Writer, director Antwone Fisher speaks to Malibu Pepperdine students

The man, most known for his story depicted in the autobiographical movie title in his name, appeared at Pepperdine University in recognition of Black History Month.

By McKenzie Jackson / Special to The Malibu Times

One student said he was inspired, another said she was amazed and groups of other Pepperdine University students clamored to have author, screenwriter and film director Antwone Fisher to pose for a picture with them.

Fisher, known famously for turning his adversity-filled true life story into the successful autobiographical movie, “Antwone Fisher,” said he just wants to inspire movie viewers.

“We all go through things in life,” he said. “I’ve been blessed through my struggles. If I didn’t have all the difficulties in my life I wouldn’t be as interesting I suppose.”

Fisher met with and answered questions from a group of more than two-dozen Pepperdine students on Tuesday this week after a screening of “Antwone Fisher” in Pepperdine’s Elkins Auditorium.


The screening was held as part of the university’s celebration of Black History Month, which takes place in February.

Craig Detweiler, associate professor of communication at Pepperdine film and director of the school’s Center for Entertainment, Media, and Culture, said he felt the screening of the 2002 movie was appropriate in honor of Black History Month.

“Antwone Fisher, he is the real deal,” said Detweiler, who is a personal friend of Fisher. “The film and the man, they both match up. I couldn’t think of anything better to bring to Pepperdine and Malibu.”

The Center for Entertainment, Media, and Culture co-sponsored the screening of the 120-minute film with Pepperdine’s Intercultural Affairs Office.

The critically acclaimed movie tells the story of Fisher as a young sailor in the U.S. Navy, who was prone to violent outbursts and is sent to a naval psychiatrist for help. Refusing at first to open up, Fisher eventually breaks down and reveals a horrific childhood that featured being a foster child, homelessness and falling victim to sexual abuse.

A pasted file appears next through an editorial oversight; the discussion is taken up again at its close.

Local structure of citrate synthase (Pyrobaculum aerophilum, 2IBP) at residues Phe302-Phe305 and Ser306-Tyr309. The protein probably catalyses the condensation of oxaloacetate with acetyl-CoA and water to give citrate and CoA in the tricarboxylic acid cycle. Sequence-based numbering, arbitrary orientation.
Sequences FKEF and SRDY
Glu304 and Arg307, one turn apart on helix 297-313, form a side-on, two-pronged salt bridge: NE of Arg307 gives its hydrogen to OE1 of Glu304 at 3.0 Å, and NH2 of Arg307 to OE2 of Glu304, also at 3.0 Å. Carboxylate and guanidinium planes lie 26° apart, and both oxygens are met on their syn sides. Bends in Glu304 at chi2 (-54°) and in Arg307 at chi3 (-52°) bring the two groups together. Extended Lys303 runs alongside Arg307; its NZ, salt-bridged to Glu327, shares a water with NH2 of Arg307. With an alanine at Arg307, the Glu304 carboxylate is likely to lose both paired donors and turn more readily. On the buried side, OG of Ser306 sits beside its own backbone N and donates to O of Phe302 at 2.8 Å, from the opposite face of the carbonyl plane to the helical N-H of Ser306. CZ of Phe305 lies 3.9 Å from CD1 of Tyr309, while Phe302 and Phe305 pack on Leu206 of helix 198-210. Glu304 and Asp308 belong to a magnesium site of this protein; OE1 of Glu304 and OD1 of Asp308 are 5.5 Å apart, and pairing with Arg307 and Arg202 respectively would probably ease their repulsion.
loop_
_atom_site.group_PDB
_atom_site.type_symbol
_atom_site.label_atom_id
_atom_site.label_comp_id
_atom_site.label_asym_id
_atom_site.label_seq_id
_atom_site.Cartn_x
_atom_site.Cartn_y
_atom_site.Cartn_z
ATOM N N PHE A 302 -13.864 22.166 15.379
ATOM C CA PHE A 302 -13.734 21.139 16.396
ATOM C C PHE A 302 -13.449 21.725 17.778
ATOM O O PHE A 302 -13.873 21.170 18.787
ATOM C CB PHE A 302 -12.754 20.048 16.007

Through the guidance of his doctor, Fisher faces his painful past and begins a quest to find the family he never knew.

Oscar-winning actor Denzel Washington stars in and directed the movie.

After its release eight years ago, the film was the receipt of 15 awards including the 2003 International Press Academy’s Satellite Special Achievement Award, the Political Film Society’s 2003 Exposé Award, the 2003 Producers Guild of America Stanley Kramer Award, two 2003 Image Awards and three 2003 Phoenix Film Critics Society Awards.

Fisher, a resident of the Los Angeles area, said he never expected the film to be that successful.

“The first time I saw it, I saw it alone,” he said. “It was overwhelming for me. It looked a little different because they had rearranged some of the scenes, but it was really overwhelming for me in thinking about how far I had come from my beginnings and to be now sitting at Fox Studios lot watching a film I had written and produced.”

During the question and answer portion of the screening, Fisher answered questions posed by students, Detweiler and Don Lawrence, the director of the Intercultural Affairs Office.

They asked about his writing process, what it was like working with Washington, what role his spiritual faith has played in his life and the promotion of the movie.

Fisher revealed he wrote 41 drafts of “Antwone Fisher” before Fox Studios purchased the screenplay.

“They ended up using the first draft that I wrote,” he said.

Fisher has penned scripts for 16 movies including the 2006 film “ATL,” the short film “My Summer Friend” and the forthcoming “Training Day 2.” He is also the author of the New York Times best-selling novel, “Finding Fish” and in April his newest book, “A Boy Should Know How to Tie a Tie and Other Lessons for Succeeding in Life,” will be released.

Fisher said he was honored to be asked to speak about his life and work during Black History Month.

“Usually it is people who pass away [who are honored],” he said, “then others look at their life and say there are some lessons there worthy of noting during this time of the year. To be alive during this time of the year, and to be able to participate in some of the functions and see how I’ve been blessed through my struggles and difficulties shows there is some value in going through some things.”

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